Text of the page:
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Interview With Ether Capital On Their Bet In Ethereum 2.0 And Staking As A Mechanism To Drive Crypto Adoption

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Last year, Bitcoinist reported a $50 million stake in Ethereum’s Beacon Chain from Ether Capital, a publicly-traded company in Canada highly bullish on the Proof-of-Stake iteration of this cryptocurrency. The company has become a major participant in Ethereum’s consensus layer, previously known as ETH 2.0.

Thus, putting in motion a strategy that the company planned for a long time with the objective of staking a majority of their 43,512 ETH. A groundbreaking decision that could be imitated by other companies in the future.

We sat down with Ether Capital’s CEO Brian Mosoff to talk about the company’s position on Ethereum, why staking could support the new wave of crypto adoption, and the biggest trends for 2022 and beyond. This is what he told us.

Q: The start of the COVID-19 pandemic marked a before and after for the entire world, since then the demand for assets capable of generating yield has increased. Why does Ether Capital decide to bet on Ethereum and allocate such an important portion of its capital via ETH 2.0 staking? What makes ETH different than other assets?

Brian Mosoff: To your point on COVID-19, I agree that it marks an important inflection point for the crypto industry. Prior to the pandemic, crypto was a less established asset class, dominated by tech enthusiasts but largely ignored or pushed aside by regulators and traditional investors. As concerns evolved around inflation and central banking policies, a new group of investors woke up to this idea of algorithmic or software-based monetary policy. The first asset, of course, in this space was Bitcoin – the biggest in terms of brand and market cap. Unlike the 2017 bull run, there’s now much more infrastructure that has been built along with new access points for investors to get exposure to digital assets that historically they weren’t able to. Perhaps they weren’t comfortable with the exchanges, didn’t have access to structured products, or weren’t yet convinced institutions would lend support.

Ethereum, presents an exciting opportunity for investors. First, it’s by far the most used blockchain globally where there’s a ton of interesting activity taking place including decentralized finance (DeFi), NFTs, the metaverse, etc. The amount of capital formation and mindshare is really inspiring and hard to ignore. At Ether Capital, we’re constantly reminding investors that while we consider bitcoin to be an important asset, exposure to the sector as a piece of one’s portfolio should not end there.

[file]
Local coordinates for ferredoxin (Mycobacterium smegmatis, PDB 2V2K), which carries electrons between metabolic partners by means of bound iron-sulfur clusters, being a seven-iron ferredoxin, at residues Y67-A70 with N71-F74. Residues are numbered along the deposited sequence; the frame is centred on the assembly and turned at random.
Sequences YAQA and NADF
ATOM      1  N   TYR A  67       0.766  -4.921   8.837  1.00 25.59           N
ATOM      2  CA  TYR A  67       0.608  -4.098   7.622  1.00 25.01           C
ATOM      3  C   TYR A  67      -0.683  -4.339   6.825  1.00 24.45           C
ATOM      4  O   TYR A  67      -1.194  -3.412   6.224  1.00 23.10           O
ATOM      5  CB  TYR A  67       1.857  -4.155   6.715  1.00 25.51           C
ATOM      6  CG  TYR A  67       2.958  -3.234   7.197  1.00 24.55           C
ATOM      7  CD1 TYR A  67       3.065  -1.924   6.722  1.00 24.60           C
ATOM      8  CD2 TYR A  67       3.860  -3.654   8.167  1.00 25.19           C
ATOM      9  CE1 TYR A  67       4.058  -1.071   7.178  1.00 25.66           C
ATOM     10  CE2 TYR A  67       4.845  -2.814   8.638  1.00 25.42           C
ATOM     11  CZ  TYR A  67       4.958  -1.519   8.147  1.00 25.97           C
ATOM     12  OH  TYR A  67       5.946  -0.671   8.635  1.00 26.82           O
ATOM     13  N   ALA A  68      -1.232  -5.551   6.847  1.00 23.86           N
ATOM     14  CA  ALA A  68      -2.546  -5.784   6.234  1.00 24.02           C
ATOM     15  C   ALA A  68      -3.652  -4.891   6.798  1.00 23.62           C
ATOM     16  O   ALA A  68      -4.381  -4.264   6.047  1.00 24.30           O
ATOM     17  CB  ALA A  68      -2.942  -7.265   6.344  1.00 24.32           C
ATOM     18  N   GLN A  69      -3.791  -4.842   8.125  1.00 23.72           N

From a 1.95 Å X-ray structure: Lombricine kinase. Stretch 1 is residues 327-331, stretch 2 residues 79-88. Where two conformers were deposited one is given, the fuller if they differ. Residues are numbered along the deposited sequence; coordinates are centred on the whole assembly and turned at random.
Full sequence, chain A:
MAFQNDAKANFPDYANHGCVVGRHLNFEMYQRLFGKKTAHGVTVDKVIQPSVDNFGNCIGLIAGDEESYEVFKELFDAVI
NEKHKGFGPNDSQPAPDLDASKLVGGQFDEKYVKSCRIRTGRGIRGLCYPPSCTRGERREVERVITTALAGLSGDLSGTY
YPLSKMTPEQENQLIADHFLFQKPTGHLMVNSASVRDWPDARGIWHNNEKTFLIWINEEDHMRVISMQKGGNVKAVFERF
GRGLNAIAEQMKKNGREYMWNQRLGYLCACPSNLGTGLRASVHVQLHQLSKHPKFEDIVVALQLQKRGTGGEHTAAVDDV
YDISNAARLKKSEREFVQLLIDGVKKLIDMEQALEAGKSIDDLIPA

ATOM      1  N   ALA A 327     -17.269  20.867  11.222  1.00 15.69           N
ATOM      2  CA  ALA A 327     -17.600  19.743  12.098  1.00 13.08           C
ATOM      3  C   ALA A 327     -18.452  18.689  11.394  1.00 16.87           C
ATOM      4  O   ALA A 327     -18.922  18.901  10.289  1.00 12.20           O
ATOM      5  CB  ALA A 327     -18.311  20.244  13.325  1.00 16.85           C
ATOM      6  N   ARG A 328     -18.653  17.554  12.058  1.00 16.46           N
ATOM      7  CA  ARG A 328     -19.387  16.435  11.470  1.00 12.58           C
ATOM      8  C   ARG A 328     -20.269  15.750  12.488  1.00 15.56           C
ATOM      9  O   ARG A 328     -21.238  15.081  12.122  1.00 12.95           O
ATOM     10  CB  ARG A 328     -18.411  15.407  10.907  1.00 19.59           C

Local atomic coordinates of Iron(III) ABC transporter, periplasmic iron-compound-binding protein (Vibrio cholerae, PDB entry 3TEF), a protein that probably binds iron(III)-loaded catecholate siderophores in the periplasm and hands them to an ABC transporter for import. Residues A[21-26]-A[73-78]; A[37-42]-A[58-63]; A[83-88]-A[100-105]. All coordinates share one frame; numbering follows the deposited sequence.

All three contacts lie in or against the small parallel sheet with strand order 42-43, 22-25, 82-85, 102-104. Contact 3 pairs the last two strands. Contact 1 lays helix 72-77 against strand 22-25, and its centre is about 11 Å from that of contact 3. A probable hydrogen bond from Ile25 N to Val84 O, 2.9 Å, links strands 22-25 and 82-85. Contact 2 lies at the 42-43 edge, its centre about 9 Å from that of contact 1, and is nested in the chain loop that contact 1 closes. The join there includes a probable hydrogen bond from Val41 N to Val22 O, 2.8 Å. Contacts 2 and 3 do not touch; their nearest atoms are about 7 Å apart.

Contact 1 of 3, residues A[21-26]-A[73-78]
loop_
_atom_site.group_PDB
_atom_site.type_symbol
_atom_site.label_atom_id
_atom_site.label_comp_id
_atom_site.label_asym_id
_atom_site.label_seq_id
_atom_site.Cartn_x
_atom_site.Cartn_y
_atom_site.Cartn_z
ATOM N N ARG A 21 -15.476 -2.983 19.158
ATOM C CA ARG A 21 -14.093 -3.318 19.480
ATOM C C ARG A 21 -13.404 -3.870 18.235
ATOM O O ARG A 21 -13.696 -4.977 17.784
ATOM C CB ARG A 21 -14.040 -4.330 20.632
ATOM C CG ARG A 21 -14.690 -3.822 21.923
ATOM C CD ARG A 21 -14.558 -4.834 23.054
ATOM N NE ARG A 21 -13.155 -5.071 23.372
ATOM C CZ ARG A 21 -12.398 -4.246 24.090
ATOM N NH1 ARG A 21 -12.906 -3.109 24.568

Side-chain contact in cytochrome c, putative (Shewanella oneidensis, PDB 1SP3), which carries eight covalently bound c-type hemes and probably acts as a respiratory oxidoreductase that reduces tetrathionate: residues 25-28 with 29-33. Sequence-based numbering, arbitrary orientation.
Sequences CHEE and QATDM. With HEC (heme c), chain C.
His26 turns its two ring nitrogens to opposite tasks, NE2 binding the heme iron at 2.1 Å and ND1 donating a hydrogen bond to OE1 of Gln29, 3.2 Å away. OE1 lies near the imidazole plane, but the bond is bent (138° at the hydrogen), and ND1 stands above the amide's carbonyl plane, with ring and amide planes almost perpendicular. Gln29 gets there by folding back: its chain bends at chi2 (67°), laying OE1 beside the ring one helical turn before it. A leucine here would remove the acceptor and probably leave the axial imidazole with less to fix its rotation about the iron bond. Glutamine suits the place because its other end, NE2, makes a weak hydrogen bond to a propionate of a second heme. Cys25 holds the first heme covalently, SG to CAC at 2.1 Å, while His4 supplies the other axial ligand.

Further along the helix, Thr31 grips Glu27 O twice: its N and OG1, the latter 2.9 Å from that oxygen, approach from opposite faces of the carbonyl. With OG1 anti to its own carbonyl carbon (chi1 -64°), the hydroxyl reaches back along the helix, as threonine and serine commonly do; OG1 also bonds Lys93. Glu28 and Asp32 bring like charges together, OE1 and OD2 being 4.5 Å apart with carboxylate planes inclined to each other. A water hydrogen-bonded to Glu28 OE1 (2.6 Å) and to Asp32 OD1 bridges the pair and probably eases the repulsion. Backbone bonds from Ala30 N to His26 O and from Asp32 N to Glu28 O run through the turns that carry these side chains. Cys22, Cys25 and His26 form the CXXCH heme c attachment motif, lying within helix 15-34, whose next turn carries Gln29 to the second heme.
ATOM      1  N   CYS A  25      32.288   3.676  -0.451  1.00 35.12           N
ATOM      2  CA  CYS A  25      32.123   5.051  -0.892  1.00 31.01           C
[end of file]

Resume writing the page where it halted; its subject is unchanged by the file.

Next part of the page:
Where I believe things get very interesting is when you look at proof-of-stake (PoS). It not only gives investors the opportunity to generate an attractive yield on their holdings but allows them to participate in the validation and security of these systems. It’s the alignment between token holders, users and the validators that excites me the most.

In proof-of-work (PoW), the only ones able to secure the network are those with access to expensive computing hardware and cheap electricity. Mining ends up in very specific jurisdictions and no longer is an activity performed by everyday members of the community. You end up with mining teams who may not be crypto enthusiasts, or are even token holders, but rather individuals who compete to approve transactions and use energy-intensive computing hardware to do so. They are the ones who are rewarded for validating rather those who are long on the native token and everyday users.

In PoS, the commodity at risk is no longer external to the network (electricity and computing power) and instead is one internal to the protocol (the native token, in this case, ETH). This abstracts away the need for computing power and electricity and better aligns token holders, users and validators. Can it still become centralized or offer an advantage to large token holders? Absolutely, but it is no question a step in the right direction to a more democratic process when it comes to network validation.

The reason we’re so excited about ETH specifically is because of adoption. We all know how Ethereum is different than Bitcoin, but when looking at Ethereum vs. other smart contract platforms, here are a few things I like to point out to new investors: Bitcoin was a “zero-to-one” concept (ty Peter Thiel!) Litecoin,